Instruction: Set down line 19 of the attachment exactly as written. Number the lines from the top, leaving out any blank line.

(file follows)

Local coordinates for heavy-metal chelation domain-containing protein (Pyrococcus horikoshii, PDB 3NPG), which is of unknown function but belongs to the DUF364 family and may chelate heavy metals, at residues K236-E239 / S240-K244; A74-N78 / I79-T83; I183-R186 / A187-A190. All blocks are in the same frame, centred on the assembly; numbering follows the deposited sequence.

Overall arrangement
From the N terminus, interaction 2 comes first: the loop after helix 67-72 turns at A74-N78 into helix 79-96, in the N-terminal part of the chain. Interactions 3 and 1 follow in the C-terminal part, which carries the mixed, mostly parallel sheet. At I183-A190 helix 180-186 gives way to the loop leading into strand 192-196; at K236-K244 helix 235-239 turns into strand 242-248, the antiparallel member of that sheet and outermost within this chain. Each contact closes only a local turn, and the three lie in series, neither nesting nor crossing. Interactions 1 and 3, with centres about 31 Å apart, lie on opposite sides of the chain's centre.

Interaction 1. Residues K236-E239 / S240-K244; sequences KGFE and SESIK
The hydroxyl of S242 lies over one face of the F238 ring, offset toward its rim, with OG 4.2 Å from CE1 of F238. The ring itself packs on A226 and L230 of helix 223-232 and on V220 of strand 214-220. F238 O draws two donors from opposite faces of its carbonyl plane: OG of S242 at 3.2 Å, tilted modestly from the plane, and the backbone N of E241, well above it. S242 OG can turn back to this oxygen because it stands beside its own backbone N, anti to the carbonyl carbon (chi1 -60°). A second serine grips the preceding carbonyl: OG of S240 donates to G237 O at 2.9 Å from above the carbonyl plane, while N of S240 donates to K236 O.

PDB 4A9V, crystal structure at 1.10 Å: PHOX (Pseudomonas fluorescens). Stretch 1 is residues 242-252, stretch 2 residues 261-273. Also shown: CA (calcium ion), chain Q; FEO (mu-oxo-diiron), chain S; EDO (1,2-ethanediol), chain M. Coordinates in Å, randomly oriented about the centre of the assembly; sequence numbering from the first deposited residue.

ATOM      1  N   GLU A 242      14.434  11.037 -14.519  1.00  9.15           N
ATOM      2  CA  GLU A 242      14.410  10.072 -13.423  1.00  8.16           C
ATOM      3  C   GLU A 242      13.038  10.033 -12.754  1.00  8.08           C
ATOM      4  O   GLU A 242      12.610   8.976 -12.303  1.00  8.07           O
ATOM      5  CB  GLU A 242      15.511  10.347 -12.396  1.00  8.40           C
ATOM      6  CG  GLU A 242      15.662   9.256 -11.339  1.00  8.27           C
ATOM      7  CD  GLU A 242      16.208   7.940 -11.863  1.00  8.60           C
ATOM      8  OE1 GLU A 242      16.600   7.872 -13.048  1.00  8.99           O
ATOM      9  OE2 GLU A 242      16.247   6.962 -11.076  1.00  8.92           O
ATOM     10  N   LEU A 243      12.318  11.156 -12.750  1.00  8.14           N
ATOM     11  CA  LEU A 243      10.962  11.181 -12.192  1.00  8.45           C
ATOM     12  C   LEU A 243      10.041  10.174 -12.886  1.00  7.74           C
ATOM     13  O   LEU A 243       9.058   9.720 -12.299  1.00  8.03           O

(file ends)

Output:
ATOM     13  O   LEU A 243       9.058   9.720 -12.299  1.00  8.03           O